Home  |   Jihad Watch  |   Horowitz  |   Archive  |   Columnists  |     DHFC  |  Store  |   Contact  |   Links  |   Search Saturday, May 26, 2018
FrontPageMag Article
Write Comment View Comments Printable Article Email Article
Font:
Visit Israel, Face Charges Back Home By: P. David Hornik
FrontPageMagazine.com | Friday, September 19, 2008


The opening speaker at last week’s World Summit on Counterterrorism at the Interdisciplinary Center in Herzliya, Israel, was Mithal al-Alusi, an Iraqi secular Sunni politician who constitutes his own one-man faction in the Iraqi parliament.

 

Various press reports quote him as saying to the summit: “We should cooperate with Israel in gathering intelligence, along with Turkey, Kuwait and the United States, to guarantee an exchange of information in order to confront terrorism together.” And: “Iran today is the center for disaster in the region. The majority of Iraqi people do not support the Tehran regime.” He is also said to have called for stronger ties between Israel and Iraq.

 

This seems like an encouraging development—except that al-Alusi, now back in Iraq, may find himself facing charges. On Sunday the Iraqi parliament—by acclamation—lifted his immunity, banned him from leaving the country, and asked prosecutors to press charges against him for visiting Israel. Al-Alusi claims that “the law does not allow them to do this. What they really want is to threaten any person who talks against Iran. Yesterday, I received death threats [over the visit]. Today, they gave the green light to the killers.”

 

Minister of Parliamentary Affairs Safa al-Din al-Safi, for his part, told the assembly that “we reject this visit which violated the law and provoked the feelings of the Iraqi people. The government will take all legal measures against this person.” The law he mentioned—prohibiting visits to what are considered enemy countries—goes back to Saddam Hussein’s time. MP Hadi al-Ameri of the religious-Shiite Supreme Iraqi Islamic Council, a key faction in the governing coalition, demanded that al-Alusi be prosecuted for “dealing with the enemy.”

 

In fact last week wasn’t al-Alusi’s first time in Israel, and considering the outcomes of his previous visit here, it’s undeniably striking that he came again.

 

That time it was September 2004 and he also attended the year’s counterterrorism conference in Herzliya. He was then a member of the Iraqi National Congress, the party led by Ahmed Chalabi. During the visit he wrote a special article for Israel’s ynet news site in which he stated: “Our new Iraq does not believe in wars. I wish every Jew, Muslim, and Christian peace. I wish every father and mother happiness in raising their children.”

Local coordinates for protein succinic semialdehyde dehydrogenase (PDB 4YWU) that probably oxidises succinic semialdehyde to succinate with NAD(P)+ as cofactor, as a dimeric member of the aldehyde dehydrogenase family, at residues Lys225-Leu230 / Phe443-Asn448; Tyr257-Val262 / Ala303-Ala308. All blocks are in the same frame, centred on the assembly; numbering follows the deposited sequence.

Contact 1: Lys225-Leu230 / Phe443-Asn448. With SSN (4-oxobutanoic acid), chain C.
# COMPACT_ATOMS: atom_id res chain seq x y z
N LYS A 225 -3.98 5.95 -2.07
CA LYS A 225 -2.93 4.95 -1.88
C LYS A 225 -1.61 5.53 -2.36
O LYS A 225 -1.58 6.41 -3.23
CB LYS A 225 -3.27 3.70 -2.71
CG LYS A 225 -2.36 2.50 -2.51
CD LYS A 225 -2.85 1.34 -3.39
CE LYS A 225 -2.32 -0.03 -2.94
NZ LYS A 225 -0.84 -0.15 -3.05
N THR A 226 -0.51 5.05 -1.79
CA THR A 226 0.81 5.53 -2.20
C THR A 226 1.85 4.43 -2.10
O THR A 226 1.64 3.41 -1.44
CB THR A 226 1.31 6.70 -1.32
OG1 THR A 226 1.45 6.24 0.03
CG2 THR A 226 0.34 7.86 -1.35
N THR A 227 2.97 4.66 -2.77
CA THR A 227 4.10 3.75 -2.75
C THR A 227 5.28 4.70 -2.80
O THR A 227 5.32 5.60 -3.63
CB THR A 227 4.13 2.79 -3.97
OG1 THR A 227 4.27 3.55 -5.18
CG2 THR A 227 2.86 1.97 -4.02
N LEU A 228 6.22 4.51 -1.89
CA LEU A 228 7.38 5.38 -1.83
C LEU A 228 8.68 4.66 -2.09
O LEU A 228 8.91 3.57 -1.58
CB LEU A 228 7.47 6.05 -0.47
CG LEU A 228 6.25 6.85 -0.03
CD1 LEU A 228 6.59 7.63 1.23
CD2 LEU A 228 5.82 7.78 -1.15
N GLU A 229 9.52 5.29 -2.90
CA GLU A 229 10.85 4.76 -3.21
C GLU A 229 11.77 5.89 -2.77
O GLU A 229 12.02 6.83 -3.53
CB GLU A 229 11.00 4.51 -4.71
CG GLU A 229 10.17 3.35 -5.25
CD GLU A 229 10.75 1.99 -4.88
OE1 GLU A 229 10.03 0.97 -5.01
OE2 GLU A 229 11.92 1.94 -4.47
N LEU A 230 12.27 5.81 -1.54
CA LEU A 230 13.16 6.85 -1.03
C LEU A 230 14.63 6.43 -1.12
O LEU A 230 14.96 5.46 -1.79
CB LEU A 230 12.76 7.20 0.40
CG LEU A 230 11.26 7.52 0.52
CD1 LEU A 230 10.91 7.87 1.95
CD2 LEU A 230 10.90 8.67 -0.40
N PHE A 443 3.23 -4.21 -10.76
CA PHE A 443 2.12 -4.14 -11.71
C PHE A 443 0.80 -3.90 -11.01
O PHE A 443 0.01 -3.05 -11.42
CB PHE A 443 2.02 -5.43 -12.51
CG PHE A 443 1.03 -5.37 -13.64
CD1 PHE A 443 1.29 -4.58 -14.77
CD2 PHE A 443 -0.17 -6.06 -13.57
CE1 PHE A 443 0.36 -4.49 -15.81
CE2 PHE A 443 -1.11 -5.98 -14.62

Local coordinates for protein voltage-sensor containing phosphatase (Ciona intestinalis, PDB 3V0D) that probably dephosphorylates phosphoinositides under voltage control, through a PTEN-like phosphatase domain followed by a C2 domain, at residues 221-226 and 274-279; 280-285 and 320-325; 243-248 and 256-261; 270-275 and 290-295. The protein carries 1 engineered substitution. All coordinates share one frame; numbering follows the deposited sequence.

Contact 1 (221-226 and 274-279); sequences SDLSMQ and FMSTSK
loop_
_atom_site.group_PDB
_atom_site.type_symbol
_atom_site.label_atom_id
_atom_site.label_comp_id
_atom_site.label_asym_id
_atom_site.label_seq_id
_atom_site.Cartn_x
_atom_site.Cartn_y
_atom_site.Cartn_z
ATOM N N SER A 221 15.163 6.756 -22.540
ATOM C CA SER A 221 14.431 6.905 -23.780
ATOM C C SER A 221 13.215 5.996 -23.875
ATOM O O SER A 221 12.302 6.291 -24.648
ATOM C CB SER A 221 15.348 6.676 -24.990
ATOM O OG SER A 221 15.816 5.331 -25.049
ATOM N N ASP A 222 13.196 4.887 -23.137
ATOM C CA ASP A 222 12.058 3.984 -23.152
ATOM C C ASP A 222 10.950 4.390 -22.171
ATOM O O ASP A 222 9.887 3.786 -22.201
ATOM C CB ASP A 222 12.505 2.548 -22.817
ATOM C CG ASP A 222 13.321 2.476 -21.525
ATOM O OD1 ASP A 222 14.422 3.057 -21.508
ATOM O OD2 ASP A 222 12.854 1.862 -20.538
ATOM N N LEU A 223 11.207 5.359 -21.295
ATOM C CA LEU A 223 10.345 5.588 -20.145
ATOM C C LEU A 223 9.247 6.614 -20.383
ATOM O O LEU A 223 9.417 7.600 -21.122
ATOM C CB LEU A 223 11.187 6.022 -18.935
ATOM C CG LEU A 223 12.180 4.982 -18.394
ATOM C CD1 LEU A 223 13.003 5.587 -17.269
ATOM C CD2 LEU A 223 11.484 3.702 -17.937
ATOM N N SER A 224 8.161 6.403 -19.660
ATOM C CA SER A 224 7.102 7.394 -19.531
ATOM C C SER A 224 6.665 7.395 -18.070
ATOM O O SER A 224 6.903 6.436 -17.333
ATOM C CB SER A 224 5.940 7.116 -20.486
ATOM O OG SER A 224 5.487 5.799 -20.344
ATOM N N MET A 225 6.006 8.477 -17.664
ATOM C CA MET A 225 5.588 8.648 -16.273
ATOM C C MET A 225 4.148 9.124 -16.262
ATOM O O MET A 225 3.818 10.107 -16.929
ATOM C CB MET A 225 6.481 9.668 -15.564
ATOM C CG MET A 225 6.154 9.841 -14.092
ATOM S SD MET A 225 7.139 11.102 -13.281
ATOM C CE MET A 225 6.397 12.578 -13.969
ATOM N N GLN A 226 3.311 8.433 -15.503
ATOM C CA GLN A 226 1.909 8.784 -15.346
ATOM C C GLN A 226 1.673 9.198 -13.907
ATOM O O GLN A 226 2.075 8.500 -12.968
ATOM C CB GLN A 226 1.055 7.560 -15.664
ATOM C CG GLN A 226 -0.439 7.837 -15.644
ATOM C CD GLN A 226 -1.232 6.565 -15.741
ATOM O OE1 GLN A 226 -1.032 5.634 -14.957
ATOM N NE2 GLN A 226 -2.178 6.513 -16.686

Upon returning to Iraq, though, al-Alusi was expelled from the Iraqi National Congress for making the visit. It was then that he set up his Al Umma or Democratic Party of the Iraqi Nation, which he now represents alone in the 275-member parliament.

 

But much worse was to happen. With al-Alusi and his family receiving death threats ever since the visit, in February 2005, as the Wall Street Journal described it, “assassins opened fire on Mr. al-Alusi’s car as it approached his Baghdad home. He wasn’t in the vehicle, but his sons, 30-year-old Ayman and 22-year-old Gamal, were. Both were killed as their father watched.” It was one of several assassination attempts on al-Alusi himself in recent years and the one that came closest to succeeding.

 

About a year ago two Sunnis were arrested and admitted to having been paid $500 each to carry out the hit by Iraq’s then-culture minister Asaad al-Hashemi. In reaction, al-Hashemi resigned and fled to Syria. Last month a Baghdad court found him guilty in absentia for the crime and sentenced him to hang. Al-Alusi and his supporters have been trying to get the Iraqi and Syrian governments to extradite al-Hashemi, so far without results.

 

It is easy to type out words of praise for Mithal al-Alusi’s great courage, but hard not to see his activity as tinged with the quixotic. The fact that his party has almost no backing, and that last week’s visit to Israel prompted apparently unanimous or near-unanimous condemnation by voice vote, is not encouraging. That degree of hostility to Israel is hard to reconcile with hope for an eventual pro-American Iraq, since anti-Israeli and anti-American sentiment tend to be so closely fused in the Arab world and to spring from the same deep Islamic root.


P. David Hornik is a freelance writer and translator living in Beersheva. He blogs at http://pdavidhornik.typepad.com/. He can be reached at pdavidh2001@yahoo.com.


We have implemented a new commenting system. To use it you must login/register with disqus. Registering is simple and can be done while posting this comment itself. Please contact gzenone [at] horowitzfreedomcenter.org if you have any difficulties.
blog comments powered by Disqus




Home | Blog | Horowitz | Archives | Columnists | Search | Store | Links | CSPC | Contact | Advertise with Us | Privacy Policy

Copyright©2007 FrontPageMagazine.com